Global demand for cement and concrete additives to reach US$ 16.2 billion in 2012

By Richard High12 December 2008

Worldwide demand for cement and concrete additives will rise +6.0% per year to US$ 16.2 billion in 2012, according to the latest report by US-based Freedonia Group.

The report, World Cement & Concrete Additives, said the gains represent a "modest deceleration" from the 2002-2007 period, which saw a global construction boom fuel surging demand for cement and associated additives.

Looking ahead, the report said, any advances will be driven by increased penetration of chemical and fibre additives in concrete construction, in both emerging markets in Asia and Eastern Europe as well as the more mature cement industry in North America.

"Demand for chemical and fibre additives will grow the fastest as acceptance of these products and the benefits they provide continues to rise, added the report. In particular, it said, strong growth is expected for high-performance superplasticizing water reducers, which facilitate concrete pouring and enhance the strength of concrete structures," said the report.

Sales of fibre additives, it added, will expand most rapidly in emerging construction markets, particularly in the Asia/Pacific region. Mineral additives will also see solid gains in demand, particularly in high-growth, high-volume cement markets such as China and India.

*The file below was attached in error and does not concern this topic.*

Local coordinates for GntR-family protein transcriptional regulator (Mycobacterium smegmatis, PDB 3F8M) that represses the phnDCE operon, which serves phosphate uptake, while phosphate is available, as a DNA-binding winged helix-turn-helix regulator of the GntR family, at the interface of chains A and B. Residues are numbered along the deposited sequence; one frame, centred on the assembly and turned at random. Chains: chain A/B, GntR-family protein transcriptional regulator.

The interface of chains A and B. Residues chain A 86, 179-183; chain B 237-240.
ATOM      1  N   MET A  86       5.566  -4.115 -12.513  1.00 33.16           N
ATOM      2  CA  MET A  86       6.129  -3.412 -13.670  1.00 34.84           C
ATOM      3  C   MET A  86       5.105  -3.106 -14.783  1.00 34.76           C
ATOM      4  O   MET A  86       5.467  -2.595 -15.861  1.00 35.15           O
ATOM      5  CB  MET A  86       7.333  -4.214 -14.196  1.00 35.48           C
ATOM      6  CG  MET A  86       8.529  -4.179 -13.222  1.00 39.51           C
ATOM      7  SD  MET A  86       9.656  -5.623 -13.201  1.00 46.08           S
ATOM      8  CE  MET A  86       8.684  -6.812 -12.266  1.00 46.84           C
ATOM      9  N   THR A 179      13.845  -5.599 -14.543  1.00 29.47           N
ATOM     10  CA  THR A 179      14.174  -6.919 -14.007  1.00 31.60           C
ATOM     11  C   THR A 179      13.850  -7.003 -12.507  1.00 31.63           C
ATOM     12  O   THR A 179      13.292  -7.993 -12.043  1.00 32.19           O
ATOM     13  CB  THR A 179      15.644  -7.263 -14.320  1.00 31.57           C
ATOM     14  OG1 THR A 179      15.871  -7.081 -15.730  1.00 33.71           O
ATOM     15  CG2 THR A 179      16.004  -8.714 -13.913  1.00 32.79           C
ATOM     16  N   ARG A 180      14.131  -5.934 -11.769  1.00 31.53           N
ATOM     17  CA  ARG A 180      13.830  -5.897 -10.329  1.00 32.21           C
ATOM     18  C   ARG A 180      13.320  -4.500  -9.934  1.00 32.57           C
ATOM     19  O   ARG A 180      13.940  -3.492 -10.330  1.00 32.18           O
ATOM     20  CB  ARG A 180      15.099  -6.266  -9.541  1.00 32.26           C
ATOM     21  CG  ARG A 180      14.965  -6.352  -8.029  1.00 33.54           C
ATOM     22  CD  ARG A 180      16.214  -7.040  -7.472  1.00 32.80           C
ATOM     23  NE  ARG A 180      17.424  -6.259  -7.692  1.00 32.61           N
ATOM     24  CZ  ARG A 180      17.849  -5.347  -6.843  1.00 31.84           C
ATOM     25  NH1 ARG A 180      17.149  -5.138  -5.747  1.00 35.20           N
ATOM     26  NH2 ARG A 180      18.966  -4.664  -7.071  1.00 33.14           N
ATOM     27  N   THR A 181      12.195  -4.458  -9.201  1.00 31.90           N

Among the three major world regions, said the report, the strongest advances are forecast for cement and concrete additives in the Asia/Pacific region, which is home to rapidly growing cement markets such as China and India. Gains in the region will also benefit from a rebound in construction activity in South Korea and Taiwan.

However, more moderate growth in the highly mature Japanese market will limit increases for additives in the region.

Although the cement industry in North America is also quite mature, above-average gains in additive demand will be driven by an increased focus on production of more durable concrete and utilization of mineral waste products. Demand for additives in Western Europe, the second largest regional market in 2007, will post subpar gains through 2012.

The use of both chemical and mineral additives is already widespread in the region, restricting prospects for growth. Additive demand in Eastern Europe, led by Russia, will advance the fastest, fueled by increased utilization of abundant slag and fly ash waste materials and incorporation of EU trends of additive use in concrete construction.

Growth in Latin America and the Africa/Mideast region will be driven by increasing industrialization, infrastructure development and modernization of construction practices.

World Cement & Concrete Additives is available from The Freedonia Group ( For further details, please contact Corinne Gangloff at

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